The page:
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6 Tips For Controlling Facility Management Costs

6 Tips For Controlling Facility Management Costs

The cost of designing and building a facility is only part of the total picture. Ongoing expenses will meet and eventually eclipse even the priciest buildings. When you add on increased regulatory requirements and the fact that many contracts are won based on price, it's easy to see why it's important to keep those ongoing costs from creeping up. Here are 6 tips for doing just that:

1. Don't put off maintenance

At times, it might be tempting to put off costly repairs, but this ends up being a bit of a false economy in the long run. Maintenance needs don't just go away, and often turn into bigger, more expensive problems the longer you wait. Use a good facility management program to help come up with a planned preventative maintenance program, and avoid unnecessary emergency repair costs. This will help you spot cyclical trends in maintenance needs, making it much easier to stay on top of things.

If you run into a situation where it's absolutely necessary to postpone some needed maintenance, make a plan to address it as soon as possible. Ending up with a backlog will just make things more expensive and complicated.

2. Look at labor costs

Labor contains a lot of hidden expenses, many of which are completely unnecessary. The easiest way to reduce labor costs is to reduce the number of workers on the payroll, but that doesn't make it the best way. High employee turnover is expensive in the long run. If some aspects of maintenance pose a significant risk to employees, outsource it to professionals. Train employees well to avoid repeating maintenance tasks. Use mobile apps to coordinate activities in a smoother, more efficient manner. A less risky work environment, good training, and solid communication make for happier employees, reducing expensive turnover and limiting the number of tasks that need to be done over.

3. Reduce service calls

Having to call a technician out to repair something can be very pricey, especially when it's for a problem that could've been fixed during an earlier call. As with preventative maintenance, don't ignore suggestions or advice from service technicians. They can provide valuable input for maintaining and repairing crucial facility systems. A facility management program can also help reduce the risk of neglecting needed service calls, allowing managers to stick to a schedule and avoid costly emergency repairs.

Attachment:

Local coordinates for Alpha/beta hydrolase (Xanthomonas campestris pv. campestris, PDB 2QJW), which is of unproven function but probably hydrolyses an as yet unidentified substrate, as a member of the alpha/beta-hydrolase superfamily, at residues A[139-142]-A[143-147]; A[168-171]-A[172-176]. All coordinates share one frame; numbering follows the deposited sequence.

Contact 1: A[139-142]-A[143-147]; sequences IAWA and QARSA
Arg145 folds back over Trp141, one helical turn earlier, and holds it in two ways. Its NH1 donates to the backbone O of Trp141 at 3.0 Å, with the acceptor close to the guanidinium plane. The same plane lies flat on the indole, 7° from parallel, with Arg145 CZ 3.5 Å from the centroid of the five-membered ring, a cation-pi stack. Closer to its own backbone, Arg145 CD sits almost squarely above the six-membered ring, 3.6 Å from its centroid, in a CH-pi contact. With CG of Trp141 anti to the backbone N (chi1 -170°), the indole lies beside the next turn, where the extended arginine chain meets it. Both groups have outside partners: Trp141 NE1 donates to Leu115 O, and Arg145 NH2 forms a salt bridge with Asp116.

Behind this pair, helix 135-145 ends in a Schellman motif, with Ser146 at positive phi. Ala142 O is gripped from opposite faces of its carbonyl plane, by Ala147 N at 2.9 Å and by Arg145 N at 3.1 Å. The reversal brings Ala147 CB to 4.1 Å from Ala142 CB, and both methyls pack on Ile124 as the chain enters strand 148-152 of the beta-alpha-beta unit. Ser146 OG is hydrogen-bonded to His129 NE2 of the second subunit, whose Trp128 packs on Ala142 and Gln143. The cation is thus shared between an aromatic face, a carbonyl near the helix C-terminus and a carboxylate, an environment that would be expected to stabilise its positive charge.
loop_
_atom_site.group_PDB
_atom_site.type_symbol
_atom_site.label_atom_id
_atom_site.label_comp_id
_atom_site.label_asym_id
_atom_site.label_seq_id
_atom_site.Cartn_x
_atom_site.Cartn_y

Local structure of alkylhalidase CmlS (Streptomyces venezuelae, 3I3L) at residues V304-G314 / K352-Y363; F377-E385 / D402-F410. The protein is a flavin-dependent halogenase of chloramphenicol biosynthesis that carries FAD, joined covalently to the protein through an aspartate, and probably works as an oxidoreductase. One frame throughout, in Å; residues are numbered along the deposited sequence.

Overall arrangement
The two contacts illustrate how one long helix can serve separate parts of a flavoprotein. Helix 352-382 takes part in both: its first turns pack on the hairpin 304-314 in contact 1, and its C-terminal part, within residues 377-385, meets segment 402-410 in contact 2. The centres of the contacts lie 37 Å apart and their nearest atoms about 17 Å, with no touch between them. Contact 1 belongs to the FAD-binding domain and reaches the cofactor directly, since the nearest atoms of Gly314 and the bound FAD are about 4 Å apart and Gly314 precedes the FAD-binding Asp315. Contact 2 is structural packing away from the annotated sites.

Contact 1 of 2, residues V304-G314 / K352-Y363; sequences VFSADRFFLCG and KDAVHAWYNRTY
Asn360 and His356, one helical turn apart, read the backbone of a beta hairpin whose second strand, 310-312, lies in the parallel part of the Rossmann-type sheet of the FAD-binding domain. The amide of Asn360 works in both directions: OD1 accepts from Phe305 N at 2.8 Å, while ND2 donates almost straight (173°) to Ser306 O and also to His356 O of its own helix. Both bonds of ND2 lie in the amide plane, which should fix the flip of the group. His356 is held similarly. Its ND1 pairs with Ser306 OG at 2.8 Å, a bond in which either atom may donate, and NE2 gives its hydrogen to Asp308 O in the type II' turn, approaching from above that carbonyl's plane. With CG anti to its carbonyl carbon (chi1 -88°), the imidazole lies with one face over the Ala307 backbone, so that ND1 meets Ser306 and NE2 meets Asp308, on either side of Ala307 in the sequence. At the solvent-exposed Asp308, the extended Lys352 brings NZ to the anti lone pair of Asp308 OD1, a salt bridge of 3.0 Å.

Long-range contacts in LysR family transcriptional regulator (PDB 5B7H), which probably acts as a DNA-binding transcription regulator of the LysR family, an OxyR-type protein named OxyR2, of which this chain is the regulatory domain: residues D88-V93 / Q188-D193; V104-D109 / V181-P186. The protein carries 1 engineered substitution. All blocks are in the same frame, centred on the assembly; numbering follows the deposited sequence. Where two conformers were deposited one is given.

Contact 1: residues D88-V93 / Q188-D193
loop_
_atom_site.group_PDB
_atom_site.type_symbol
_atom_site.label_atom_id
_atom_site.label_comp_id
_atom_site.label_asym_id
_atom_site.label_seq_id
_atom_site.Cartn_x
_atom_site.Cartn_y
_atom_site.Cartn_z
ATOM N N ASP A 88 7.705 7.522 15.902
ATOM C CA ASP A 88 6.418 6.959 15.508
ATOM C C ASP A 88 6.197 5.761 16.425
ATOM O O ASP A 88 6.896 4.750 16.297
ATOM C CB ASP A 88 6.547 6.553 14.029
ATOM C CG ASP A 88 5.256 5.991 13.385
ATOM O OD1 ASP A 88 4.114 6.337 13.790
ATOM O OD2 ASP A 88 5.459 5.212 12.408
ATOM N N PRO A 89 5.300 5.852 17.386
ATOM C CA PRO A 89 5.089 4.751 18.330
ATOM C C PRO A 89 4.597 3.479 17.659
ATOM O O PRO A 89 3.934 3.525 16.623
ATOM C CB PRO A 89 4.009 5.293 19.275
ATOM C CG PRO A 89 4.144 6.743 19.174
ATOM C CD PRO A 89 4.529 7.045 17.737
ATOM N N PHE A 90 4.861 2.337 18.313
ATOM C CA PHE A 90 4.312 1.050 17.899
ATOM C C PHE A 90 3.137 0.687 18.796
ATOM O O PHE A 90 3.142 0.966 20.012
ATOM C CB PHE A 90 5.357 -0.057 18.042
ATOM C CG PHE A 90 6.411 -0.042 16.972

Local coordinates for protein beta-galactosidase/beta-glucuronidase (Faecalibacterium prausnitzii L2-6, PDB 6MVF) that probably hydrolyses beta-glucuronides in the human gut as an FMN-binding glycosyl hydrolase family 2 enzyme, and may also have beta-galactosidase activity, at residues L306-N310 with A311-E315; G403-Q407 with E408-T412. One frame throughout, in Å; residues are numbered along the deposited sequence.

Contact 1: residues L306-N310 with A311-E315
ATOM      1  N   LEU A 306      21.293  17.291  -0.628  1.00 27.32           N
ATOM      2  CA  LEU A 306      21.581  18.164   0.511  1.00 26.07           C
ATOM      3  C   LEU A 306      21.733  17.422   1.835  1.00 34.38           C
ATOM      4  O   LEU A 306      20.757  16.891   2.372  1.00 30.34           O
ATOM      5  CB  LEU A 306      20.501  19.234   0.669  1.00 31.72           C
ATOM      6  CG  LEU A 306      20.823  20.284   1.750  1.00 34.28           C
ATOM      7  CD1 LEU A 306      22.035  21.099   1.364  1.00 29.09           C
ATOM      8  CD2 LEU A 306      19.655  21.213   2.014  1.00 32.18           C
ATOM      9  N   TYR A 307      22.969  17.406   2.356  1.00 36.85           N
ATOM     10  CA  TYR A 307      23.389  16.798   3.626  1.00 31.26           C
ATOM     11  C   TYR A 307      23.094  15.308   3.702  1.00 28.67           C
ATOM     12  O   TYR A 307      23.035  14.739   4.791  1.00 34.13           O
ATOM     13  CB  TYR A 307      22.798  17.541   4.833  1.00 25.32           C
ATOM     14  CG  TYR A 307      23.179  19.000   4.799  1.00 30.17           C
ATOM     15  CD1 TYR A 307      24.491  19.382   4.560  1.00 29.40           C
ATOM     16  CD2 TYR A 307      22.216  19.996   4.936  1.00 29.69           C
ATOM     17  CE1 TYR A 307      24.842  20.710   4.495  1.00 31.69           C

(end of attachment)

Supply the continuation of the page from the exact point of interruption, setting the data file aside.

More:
4. Know where the facility's assets are

"Assets" is a broad category -- it can be anything from tablets to large machinery. All of these things have value, and it gets expensive when they disappear. Often, this is purely accidental. Devices can get misplaced or damaged, a former employee might have forgotten to return a work phone, or a cluttered storage closet could hold a veritable gold mine of misplaced tech. Asset tracking software can help keep track of everything, know when it needs to be upgraded or maintained, and even help you plan for its eventual replacement.

5. Use space efficiently

Poor space utilization is a hidden money sink. It can be hard to visualize when you're just looking at a room, but every empty area costs just as much money to heat, cool, and power as the ones in use. The trouble is, good space utilization is a very delicate balance. Leave too much space unused, and all of those square feet are essentially dead weight. Use too much, and crowded conditions can become unpleasant (and even unsafe) for employees, driving down productivity. Fortunately, there are a couple of ways to help make it a little easier. Space management software can help efficiently plan layouts for maximum productivity and to minimize wasted space.

6. Use time efficiently

Like space utilization, good time management is a balance. Non-value-added time is a significant portion of any maintenance or repair order -- for every ten minutes of actual repair time, there might be half an hour of time spent on tasks that don't actually add value. Tracking down the area in need of maintenance, figuring out the issue, transporting materials to the site, and cleaning up don't really add anything to the task itself, they're just necessary evils. Fortunately, there's one simple way to cut down on non-value-added time: organization. Organizing documents like blueprints, warranties, and manuals in one place can help trim down the amount of time spent researching maintenance and repair problems.

Facilities are expensive to maintain, but that doesn't mean that there isn't space to cut ongoing costs. By performing preventative maintenance, reducing employee turnover, reducing service calls, tracking assets, utilizing space efficiently, and organizing needed repair information can make it much easier for employees to do their jobs to the best of their abilities. Happy, efficient employees and an efficient, organized workplace are the keys to controlling facility management costs.

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